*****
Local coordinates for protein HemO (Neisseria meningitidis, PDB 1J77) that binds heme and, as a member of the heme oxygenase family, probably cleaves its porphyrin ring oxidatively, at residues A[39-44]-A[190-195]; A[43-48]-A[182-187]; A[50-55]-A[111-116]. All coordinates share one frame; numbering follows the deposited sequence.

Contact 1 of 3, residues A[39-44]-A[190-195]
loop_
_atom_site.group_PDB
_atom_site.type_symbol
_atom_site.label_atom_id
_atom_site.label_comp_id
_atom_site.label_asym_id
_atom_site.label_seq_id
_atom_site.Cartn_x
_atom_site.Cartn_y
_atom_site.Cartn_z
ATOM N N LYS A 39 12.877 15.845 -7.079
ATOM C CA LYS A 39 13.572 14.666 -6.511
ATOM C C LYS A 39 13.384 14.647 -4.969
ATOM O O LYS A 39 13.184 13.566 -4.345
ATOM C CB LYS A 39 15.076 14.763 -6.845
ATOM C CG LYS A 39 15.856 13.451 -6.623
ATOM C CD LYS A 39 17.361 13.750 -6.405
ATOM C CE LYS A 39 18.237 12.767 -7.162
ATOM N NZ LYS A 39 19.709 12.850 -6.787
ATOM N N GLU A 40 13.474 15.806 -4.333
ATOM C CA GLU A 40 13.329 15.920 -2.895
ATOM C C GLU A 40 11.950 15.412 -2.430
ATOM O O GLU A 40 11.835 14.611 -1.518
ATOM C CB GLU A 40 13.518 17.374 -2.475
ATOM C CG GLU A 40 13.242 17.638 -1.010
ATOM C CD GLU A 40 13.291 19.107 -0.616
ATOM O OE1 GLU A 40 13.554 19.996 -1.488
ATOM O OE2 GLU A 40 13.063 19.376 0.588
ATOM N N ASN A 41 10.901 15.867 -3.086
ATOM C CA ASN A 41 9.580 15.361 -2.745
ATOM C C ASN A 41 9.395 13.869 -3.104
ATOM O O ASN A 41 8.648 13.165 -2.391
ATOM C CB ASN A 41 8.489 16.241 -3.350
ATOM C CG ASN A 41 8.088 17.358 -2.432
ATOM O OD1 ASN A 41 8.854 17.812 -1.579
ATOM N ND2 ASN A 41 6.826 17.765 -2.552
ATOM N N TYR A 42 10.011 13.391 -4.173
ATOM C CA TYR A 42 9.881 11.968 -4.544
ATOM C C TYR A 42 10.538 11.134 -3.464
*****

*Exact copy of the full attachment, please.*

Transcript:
Local coordinates for protein HemO (Neisseria meningitidis, PDB 1J77) that binds heme and, as a member of the heme oxygenase family, probably cleaves its porphyrin ring oxidatively, at residues A[39-44]-A[190-195]; A[43-48]-A[182-187]; A[50-55]-A[111-116]. All coordinates share one frame; numbering follows the deposited sequence.

Contact 1 of 3, residues A[39-44]-A[190-195]
loop_
_atom_site.group_PDB
_atom_site.type_symbol
_atom_site.label_atom_id
_atom_site.label_comp_id
_atom_site.label_asym_id
_atom_site.label_seq_id
_atom_site.Cartn_x
_atom_site.Cartn_y
_atom_site.Cartn_z
ATOM N N LYS A 39 12.877 15.845 -7.079
ATOM C CA LYS A 39 13.572 14.666 -6.511
ATOM C C LYS A 39 13.384 14.647 -4.969
ATOM O O LYS A 39 13.184 13.566 -4.345
ATOM C CB LYS A 39 15.076 14.763 -6.845
ATOM C CG LYS A 39 15.856 13.451 -6.623
ATOM C CD LYS A 39 17.361 13.750 -6.405
ATOM C CE LYS A 39 18.237 12.767 -7.162
ATOM N NZ LYS A 39 19.709 12.850 -6.787
ATOM N N GLU A 40 13.474 15.806 -4.333
ATOM C CA GLU A 40 13.329 15.920 -2.895
ATOM C C GLU A 40 11.950 15.412 -2.430
ATOM O O GLU A 40 11.835 14.611 -1.518
ATOM C CB GLU A 40 13.518 17.374 -2.475
ATOM C CG GLU A 40 13.242 17.638 -1.010
ATOM C CD GLU A 40 13.291 19.107 -0.616
ATOM O OE1 GLU A 40 13.554 19.996 -1.488
ATOM O OE2 GLU A 40 13.063 19.376 0.588
ATOM N N ASN A 41 10.901 15.867 -3.086
ATOM C CA ASN A 41 9.580 15.361 -2.745
ATOM C C ASN A 41 9.395 13.869 -3.104
ATOM O O ASN A 41 8.648 13.165 -2.391
ATOM C CB ASN A 41 8.489 16.241 -3.350
ATOM C CG ASN A 41 8.088 17.358 -2.432
ATOM O OD1 ASN A 41 8.854 17.812 -1.579
ATOM N ND2 ASN A 41 6.826 17.765 -2.552
ATOM N N TYR A 42 10.011 13.391 -4.173
ATOM C CA TYR A 42 9.881 11.968 -4.544
ATOM C C TYR A 42 10.538 11.134 -3.464